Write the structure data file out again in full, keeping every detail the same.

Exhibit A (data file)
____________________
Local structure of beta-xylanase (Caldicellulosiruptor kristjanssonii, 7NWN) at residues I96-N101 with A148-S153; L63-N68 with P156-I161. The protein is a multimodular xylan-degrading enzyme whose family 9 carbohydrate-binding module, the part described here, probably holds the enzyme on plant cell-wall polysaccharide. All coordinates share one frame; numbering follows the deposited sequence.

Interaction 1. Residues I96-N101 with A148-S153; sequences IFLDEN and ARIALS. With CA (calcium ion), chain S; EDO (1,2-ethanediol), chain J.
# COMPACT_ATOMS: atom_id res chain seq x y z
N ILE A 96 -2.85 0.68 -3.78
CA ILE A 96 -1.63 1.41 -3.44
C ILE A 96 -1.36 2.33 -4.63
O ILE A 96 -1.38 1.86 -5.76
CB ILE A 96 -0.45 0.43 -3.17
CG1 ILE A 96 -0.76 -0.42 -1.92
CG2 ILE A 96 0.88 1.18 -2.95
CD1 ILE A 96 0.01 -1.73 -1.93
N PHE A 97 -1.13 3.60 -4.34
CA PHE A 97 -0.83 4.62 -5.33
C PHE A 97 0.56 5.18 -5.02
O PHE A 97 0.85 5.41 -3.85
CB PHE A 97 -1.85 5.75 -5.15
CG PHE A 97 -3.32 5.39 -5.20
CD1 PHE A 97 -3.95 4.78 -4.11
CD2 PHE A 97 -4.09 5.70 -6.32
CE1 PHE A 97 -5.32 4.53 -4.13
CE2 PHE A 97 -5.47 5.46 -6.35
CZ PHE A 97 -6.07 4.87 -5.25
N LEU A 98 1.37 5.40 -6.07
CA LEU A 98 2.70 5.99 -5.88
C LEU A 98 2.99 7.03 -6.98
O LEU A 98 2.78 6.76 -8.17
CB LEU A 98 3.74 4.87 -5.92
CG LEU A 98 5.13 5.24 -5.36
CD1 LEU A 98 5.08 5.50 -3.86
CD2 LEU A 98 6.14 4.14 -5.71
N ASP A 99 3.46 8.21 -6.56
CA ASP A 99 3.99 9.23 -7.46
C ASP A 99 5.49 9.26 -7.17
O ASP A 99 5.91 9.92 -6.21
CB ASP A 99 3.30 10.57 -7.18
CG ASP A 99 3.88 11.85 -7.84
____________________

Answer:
Local structure of beta-xylanase (Caldicellulosiruptor kristjanssonii, 7NWN) at residues I96-N101 with A148-S153; L63-N68 with P156-I161. The protein is a multimodular xylan-degrading enzyme whose family 9 carbohydrate-binding module, the part described here, probably holds the enzyme on plant cell-wall polysaccharide. All coordinates share one frame; numbering follows the deposited sequence.

Interaction 1. Residues I96-N101 with A148-S153; sequences IFLDEN and ARIALS. With CA (calcium ion), chain S; EDO (1,2-ethanediol), chain J.
# COMPACT_ATOMS: atom_id res chain seq x y z
N ILE A 96 -2.85 0.68 -3.78
CA ILE A 96 -1.63 1.41 -3.44
C ILE A 96 -1.36 2.33 -4.63
O ILE A 96 -1.38 1.86 -5.76
CB ILE A 96 -0.45 0.43 -3.17
CG1 ILE A 96 -0.76 -0.42 -1.92
CG2 ILE A 96 0.88 1.18 -2.95
CD1 ILE A 96 0.01 -1.73 -1.93
N PHE A 97 -1.13 3.60 -4.34
CA PHE A 97 -0.83 4.62 -5.33
C PHE A 97 0.56 5.18 -5.02
O PHE A 97 0.85 5.41 -3.85
CB PHE A 97 -1.85 5.75 -5.15
CG PHE A 97 -3.32 5.39 -5.20
CD1 PHE A 97 -3.95 4.78 -4.11
CD2 PHE A 97 -4.09 5.70 -6.32
CE1 PHE A 97 -5.32 4.53 -4.13
CE2 PHE A 97 -5.47 5.46 -6.35
CZ PHE A 97 -6.07 4.87 -5.25
N LEU A 98 1.37 5.40 -6.07
CA LEU A 98 2.70 5.99 -5.88
C LEU A 98 2.99 7.03 -6.98
O LEU A 98 2.78 6.76 -8.17
CB LEU A 98 3.74 4.87 -5.92
CG LEU A 98 5.13 5.24 -5.36
CD1 LEU A 98 5.08 5.50 -3.86
CD2 LEU A 98 6.14 4.14 -5.71
N ASP A 99 3.46 8.21 -6.56
CA ASP A 99 3.99 9.23 -7.46
C ASP A 99 5.49 9.26 -7.17
O ASP A 99 5.91 9.92 -6.21
CB ASP A 99 3.30 10.57 -7.18
CG ASP A 99 3.88 11.85 -7.84